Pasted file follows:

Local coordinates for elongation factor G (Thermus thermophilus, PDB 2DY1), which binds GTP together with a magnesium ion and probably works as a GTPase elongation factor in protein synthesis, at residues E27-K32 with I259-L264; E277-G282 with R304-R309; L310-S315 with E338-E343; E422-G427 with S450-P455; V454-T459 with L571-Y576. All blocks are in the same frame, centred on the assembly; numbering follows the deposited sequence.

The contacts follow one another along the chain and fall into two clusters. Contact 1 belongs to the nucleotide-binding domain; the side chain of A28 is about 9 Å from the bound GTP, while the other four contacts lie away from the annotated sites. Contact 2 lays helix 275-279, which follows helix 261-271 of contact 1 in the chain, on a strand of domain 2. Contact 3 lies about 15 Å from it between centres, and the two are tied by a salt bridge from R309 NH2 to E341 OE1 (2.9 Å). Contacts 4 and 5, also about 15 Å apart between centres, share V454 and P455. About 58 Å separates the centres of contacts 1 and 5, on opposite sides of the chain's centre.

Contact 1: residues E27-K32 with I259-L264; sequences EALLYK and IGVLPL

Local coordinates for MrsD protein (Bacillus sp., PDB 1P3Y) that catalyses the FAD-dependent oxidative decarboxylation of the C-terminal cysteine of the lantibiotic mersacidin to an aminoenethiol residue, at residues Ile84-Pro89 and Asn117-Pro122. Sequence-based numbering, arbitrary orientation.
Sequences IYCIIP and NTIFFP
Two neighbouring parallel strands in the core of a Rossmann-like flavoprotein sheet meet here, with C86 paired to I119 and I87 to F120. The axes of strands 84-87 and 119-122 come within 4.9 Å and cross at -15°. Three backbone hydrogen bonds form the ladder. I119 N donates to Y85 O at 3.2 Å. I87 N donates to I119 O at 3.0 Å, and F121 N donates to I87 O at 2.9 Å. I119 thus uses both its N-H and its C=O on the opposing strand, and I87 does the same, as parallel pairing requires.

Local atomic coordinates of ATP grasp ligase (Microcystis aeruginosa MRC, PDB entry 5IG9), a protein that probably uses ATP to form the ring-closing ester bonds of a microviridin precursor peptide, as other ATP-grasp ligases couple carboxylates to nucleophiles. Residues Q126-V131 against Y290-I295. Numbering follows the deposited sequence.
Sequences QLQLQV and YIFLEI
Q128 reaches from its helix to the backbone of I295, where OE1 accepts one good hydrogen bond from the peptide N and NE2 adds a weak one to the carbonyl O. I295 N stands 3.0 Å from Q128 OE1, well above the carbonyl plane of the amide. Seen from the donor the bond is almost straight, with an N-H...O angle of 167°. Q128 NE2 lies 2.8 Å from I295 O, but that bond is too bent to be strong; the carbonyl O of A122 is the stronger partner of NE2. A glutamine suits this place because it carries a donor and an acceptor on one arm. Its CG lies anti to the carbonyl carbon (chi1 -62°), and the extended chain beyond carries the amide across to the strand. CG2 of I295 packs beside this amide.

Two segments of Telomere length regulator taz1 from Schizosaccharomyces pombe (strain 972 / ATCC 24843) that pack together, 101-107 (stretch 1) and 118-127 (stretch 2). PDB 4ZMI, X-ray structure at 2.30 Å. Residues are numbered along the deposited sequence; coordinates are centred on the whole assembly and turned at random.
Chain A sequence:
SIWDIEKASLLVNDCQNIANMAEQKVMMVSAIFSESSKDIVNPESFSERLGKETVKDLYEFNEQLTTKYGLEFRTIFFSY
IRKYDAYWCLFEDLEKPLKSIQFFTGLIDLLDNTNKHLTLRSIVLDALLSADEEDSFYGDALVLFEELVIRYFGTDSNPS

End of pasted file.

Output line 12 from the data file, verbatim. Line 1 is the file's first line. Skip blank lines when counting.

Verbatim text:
SIWDIEKASLLVNDCQNIANMAEQKVMMVSAIFSESSKDIVNPESFSERLGKETVKDLYEFNEQLTTKYGLEFRTIFFSY